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©1998–2017
Dustin Putman




Pay the Ghost  (2015)

Reviewed for TheBluFile.com by Dustin Putman

The Film
2.5 Stars
(Release Date: November 10, 2015) – It has been no secret that Nicolas Cage (2012's "Ghost Rider: Spirit of Vengeance") has experienced a spot of financial trouble in recent years, a fact which has led him to headline a string of mid-level, generally generic, mostly direct-to-video projects where his grimacing, badly photoshopped mug is inevitably featured front and center on the key art. "Pay the Ghost" plays right into this hacky advertising tradition, but deserves better. As for Cage, he may be cashing a paycheck, so to speak, but there isn't a second where he appears to be phoning in his performance. A supernatural thriller with a hearty layer of atmosphere on its side, the film—directed by Uli Edel (1993's Willem Dafoe-Madonna erotic thriller "Body of Evidence") and written by Dan Kay, based on Tim Lebbon's novella—exhibits fine control of its tone and style, attentive to its characters while avoiding the threat of bad laughs from its far-flung plot.

The Halloween season appears to be treating passionate college professor Mike Lawford (Nicolas Cage) very well—he is thrilled to learn he has just received tenure—but in a flash his life comes crashing down when 7-year-old son Charlie (Jack Fulton) goes missing at a street carnival. A year later, Mike's marriage to Kristen (Sarah Wayne Callies) has disintegrated, the two of them unable to move past the grief of this tragedy. Haunted by visions of Charlie everywhere he goes and unable to forget the cryptic question his son asked him before he vanished—"Can we pay the ghost?"—Mike opens up his own investigation and makes a startling discovery: exponentially more children have disappeared on October 31 and never been found than on any other day of the year. With the police no help, he and Kristen reunite to finally get to the bottom of who—or what—has taken Charlie.

As recent as five years ago, there is no doubt "Pay the Ghost" would have seen a wide theatrical release on 2,000-plus screens. With the evolution of the film distribution landscape and the arrival of VOD, however, there is little place left for a modest thriller such as this that isn't big enough or have the brand recognition to be a huge studio moneymaker. Nevertheless, Nicolas Cage and co-star Sarah Wayne Callies (2014's "Into the Storm") are committed to their roles as devastated parents facing much more than the cut-and-dry abduction of their son. More moodily spooky than scary, the picture's trajectory appears at times to skirt a pedestrian line, but keeps hold of the audience's interest levels. It's a little "Ransom," a little "Devil's Advocate," and a little "Darkness Falls" all wrapped up into one efficient, straightforward, not-overwhelming-but-certainly-diverting package.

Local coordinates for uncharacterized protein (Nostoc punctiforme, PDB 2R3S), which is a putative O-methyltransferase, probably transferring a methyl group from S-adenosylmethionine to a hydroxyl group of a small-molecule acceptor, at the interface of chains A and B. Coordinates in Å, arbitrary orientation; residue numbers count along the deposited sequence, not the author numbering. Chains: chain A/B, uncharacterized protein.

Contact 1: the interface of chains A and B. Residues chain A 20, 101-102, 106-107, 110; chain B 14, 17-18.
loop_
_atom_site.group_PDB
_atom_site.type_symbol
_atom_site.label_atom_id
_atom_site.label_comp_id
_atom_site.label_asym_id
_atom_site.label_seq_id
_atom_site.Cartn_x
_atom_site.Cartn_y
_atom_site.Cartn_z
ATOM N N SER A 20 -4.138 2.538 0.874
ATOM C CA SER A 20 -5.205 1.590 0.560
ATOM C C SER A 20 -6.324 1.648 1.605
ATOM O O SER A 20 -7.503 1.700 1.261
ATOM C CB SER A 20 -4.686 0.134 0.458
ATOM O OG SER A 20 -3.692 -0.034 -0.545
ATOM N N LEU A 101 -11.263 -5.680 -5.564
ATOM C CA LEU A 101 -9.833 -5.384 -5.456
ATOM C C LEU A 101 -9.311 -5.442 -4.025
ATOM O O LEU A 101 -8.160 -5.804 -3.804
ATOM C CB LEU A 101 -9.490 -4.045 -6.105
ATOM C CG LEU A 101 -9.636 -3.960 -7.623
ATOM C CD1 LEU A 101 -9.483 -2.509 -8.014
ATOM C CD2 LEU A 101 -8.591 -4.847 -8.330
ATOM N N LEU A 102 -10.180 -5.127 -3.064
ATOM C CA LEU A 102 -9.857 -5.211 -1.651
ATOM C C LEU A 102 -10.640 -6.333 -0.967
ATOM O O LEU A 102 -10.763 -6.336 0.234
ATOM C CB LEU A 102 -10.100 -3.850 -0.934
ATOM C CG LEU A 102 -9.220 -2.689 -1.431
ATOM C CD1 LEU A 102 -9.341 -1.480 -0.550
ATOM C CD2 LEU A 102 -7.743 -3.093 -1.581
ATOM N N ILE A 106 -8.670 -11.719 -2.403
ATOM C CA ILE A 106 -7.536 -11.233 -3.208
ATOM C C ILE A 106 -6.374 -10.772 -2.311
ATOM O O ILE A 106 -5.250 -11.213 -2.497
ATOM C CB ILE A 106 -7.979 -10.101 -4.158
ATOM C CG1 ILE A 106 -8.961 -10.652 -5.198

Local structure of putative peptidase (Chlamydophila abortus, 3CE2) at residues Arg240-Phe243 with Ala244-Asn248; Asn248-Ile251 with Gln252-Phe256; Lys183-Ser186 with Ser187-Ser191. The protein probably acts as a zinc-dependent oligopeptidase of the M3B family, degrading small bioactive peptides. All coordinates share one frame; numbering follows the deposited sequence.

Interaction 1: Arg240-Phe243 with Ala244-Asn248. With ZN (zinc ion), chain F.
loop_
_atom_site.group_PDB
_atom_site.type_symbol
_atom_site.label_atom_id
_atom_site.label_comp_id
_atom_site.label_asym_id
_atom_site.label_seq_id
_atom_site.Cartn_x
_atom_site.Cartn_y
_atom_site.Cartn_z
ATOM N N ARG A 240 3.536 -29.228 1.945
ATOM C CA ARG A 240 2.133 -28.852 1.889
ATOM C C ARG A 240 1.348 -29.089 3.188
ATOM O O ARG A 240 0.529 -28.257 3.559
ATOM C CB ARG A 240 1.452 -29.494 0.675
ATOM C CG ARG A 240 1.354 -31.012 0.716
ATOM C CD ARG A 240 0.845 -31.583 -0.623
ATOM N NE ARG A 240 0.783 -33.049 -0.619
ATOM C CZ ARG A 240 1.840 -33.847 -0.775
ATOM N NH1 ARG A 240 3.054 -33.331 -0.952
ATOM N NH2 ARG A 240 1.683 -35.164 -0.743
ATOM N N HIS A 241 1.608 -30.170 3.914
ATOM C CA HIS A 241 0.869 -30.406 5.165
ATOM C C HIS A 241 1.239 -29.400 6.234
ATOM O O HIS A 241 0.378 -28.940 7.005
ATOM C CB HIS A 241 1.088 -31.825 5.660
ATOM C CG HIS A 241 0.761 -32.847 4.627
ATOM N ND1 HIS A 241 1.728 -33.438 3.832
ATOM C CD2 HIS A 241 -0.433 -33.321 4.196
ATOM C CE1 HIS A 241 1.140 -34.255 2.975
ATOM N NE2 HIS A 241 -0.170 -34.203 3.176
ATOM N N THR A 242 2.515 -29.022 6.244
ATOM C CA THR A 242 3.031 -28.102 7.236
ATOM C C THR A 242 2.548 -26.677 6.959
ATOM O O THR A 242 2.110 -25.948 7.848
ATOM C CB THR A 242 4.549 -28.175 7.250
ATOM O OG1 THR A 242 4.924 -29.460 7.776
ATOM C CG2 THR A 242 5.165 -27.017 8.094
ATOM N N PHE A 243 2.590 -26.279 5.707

Read Dustin's Theatrical Review

Blu-ray Picture/Sound
 B+/A-

"Pay the Ghost" is, visually, a fairly dark motion picture, one with a preference for varying shades of black, gray, dark blue and autumnal orange. It's not a showstopper by nature, but the accompanying 1080p transfer does compelling justice to Sharone Meir's shadowy cinematography. Instances of noticeable banding rear their ugly head, particularly in a segment near the end involving fog and flashlights, but clarity and detail remain strong in faces and texture. The 5.1 DTS-HD Master Audio is quite effective, blessing the soundscape with active surround activity in its onslaught of creepy sound effects and a propulsive music score. Dialogue is sturdy and well-captured within the presentation.

Blu-ray Features
  • None
Bottom Line
RLJ Entertainment's Blu-ray release of "Pay the Ghost" is a barebones affair, but the film—a supernatural horror-mystery craftily rewriting Celtic folklore about Samhain—is worth seeing. Fans of Nicolas Cage should not be scared off by the title's lack of a major theatrical release; this, more than anything, is telling of Hollywood's shifting release model for titles that aren't mega-budgeted enterprises or awards contenders. Take a chance on "Pay the Ghost" and it just might surprise you. Recommended.

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© 2015 by Dustin Putman
Dustin Putman

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